Data Privacy vs Brand Personalization
The value ofÂ personalizing marketingÂ and e-commerce experiences has been recognized for almost a decade now. However, many brands still find it challenging to collect the data required to build a genuinely personalized CRM system while retaining the trust of their customers.Â Â
That’s because there is a fine line between data privacy andÂ brand personalization. Walking this line requires two things to that brands. The first one is to manage the technical aspects of their CRM system, such as using cookies and feedÂ data into their marketing. Besides, they also need to understand why consumers have concerns about the number of information companies hold.Â
In this article, we’ll look at the key concerns that customers have, how these impact the way you can personalize your marketing, and outline some best practices for doing so.
Understanding your customer’s concerns
A customer’s attitude toward data privacy also depends on how you are perceived to use the data. If you bomb customers with poorly personalized marketing emails, they will likely feel uncomfortable sharing further information with you. If, instead, you use the information to create and offerÂ a unique service or featureÂ that has an easily recognizable benefit, expect the going to be easier.Â
The privacy paradoxÂ
However, if we take a broader look at the research on privacy concerns, it’s clear that something quite strange is happening. While consumers report that they are uncomfortable sharing their information, they are also increasingly demanding personalized marketing and e-commerce experiences.Â
In fact, according to recent research,Â 80% of consumersÂ are more likely to make a purchase when brands offer personalized experiences, and 67% say it’s important for brands to adjust content based on their current context automatically. This personalization is â€“ of course â€“ based on data acquisition, and where the link between these two elements is clear, customers are far more relaxed about sharing their personal information.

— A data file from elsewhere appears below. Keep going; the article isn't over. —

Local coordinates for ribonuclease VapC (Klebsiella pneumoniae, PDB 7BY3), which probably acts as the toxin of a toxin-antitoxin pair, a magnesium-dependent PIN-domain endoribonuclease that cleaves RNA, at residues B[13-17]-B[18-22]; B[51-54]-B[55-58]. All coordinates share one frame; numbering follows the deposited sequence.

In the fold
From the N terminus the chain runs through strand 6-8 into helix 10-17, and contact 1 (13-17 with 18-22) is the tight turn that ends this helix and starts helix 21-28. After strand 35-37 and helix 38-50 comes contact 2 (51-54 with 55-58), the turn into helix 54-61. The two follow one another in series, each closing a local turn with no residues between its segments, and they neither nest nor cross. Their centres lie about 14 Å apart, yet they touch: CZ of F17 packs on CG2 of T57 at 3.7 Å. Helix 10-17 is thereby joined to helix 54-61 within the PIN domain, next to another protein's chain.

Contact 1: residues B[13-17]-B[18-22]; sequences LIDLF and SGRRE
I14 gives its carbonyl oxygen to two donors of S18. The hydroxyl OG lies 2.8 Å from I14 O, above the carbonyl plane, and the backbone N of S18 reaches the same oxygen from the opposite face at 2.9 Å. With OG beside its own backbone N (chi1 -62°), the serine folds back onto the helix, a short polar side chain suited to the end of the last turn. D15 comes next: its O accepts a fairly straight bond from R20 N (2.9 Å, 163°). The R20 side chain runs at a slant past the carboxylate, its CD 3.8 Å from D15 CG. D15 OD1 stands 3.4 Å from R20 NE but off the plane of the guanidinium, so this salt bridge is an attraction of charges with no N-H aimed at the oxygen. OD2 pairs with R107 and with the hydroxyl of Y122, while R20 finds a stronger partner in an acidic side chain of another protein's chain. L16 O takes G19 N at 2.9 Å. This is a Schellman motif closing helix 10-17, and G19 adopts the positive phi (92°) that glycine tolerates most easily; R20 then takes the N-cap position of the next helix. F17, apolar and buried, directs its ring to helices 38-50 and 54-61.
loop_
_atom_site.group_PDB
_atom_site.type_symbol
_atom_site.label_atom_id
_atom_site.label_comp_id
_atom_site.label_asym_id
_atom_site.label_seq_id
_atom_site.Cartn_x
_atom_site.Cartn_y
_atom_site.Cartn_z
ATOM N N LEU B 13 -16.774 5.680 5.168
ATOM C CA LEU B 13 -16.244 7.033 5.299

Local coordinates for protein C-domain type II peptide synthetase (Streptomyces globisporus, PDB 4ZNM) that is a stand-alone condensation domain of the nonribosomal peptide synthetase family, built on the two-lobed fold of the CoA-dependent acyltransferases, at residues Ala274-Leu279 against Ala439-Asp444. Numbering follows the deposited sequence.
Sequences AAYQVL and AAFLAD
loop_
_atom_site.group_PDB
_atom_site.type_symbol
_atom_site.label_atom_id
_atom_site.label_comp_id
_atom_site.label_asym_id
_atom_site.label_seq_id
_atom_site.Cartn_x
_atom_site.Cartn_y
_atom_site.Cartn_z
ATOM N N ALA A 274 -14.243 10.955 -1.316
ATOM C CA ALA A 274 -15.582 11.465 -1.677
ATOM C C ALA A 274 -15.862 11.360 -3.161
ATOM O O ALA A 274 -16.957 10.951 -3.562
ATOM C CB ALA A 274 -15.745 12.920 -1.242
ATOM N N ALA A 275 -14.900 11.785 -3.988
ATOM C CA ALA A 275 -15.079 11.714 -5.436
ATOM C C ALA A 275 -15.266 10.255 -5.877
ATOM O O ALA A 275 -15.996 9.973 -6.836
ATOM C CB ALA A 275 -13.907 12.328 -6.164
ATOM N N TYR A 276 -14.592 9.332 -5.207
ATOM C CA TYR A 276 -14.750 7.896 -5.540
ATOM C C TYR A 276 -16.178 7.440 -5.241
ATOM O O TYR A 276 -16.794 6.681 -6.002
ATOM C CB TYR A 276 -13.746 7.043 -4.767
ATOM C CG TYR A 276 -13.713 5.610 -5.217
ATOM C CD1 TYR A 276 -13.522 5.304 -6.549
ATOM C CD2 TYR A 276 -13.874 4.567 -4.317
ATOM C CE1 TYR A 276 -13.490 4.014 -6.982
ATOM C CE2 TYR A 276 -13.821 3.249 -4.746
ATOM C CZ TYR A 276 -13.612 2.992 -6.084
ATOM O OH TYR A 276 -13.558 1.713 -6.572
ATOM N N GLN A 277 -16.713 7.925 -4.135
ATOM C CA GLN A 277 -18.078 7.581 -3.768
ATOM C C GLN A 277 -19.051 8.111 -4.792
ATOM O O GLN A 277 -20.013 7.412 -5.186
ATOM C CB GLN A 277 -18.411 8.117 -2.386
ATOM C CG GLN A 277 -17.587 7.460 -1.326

In the real estate industry, the property is the most significant investment that most people will make in their lives. Understandably, they are reluctant to share information with real estate marketing agencies. Nevertheless, research suggests thatÂ 53.6% of real estate agentsÂ find that adding moreÂ locally-focused contentÂ to their real estate website makes it more appealing. Where they do so, their customers value the added convenience this brings.
In other words, brands face something of a paradox when it comes to personalization. It seems that customers don’t want to share their information but value personalized experiences that this can create.
Take a look at best practices!Â
Solving this apparent paradox can be tricky. It relies on understanding why consumers are concerned about sharing their data. It’s important to recognize, in this regard, that most customers recognize the value of personalization and are happy to share data with brands they trust. They are hesitant to do so, and it’s usually because they don’t trust the company involved â€“Â 79% of consumersÂ in the US say they are not too or not confident that companies will take responsibility for misused or compromised personal data.
Addressing this concern is an essential step that brands can take to balance data privacy concerns against the value of personalization. There are, however, several other best practices when it comes to doing this.
â— Highlight your compliance with data privacy regulation so that customers can have confidence that their data is protected.
â— Be transparent about how you use data, but not overwhelming. You should clearly explain how and why you use personal information, but don’t overreact. Research indicates thatÂ anxiety increasesÂ when people see a “sudden flood of privacy notices” and messages due to GDPR. They don’t feel good about blindly clicking consent pop-ups.
Â â— Make sure that you use appropriate tactics in your personalization strategies. Sending personalized shopping recommendations is generally fine, but don’t use a customer’s name just to show that you know it â€“Â another reportÂ showed that 74% of consumers think that personalized push notifications are invasive, so avoid them.
â— Above all, make sure that you use data toÂ effectively target digital ads, rather than just using data to merge customer names into a generic ad. The power of personalization comes from tailoring your offer to your customers, not collecting huge amounts of data on everyone who visits your website.
The bottom line about brand personalization
While aligning your data privacy and personalization systems might seem onerous right now, there is a good argument for getting these issues sorted out sooner rather than later. We will likely see more and more data privacy legislation in the coming years. By thinking these issues through now, you can ensure you are ready not just for theÂ future of data complianceÂ but for the expectations of the next generation of customers.Â
Derek Dowell, Real Estate and Digital Marketing Writer, has collaborated with our blog in this post.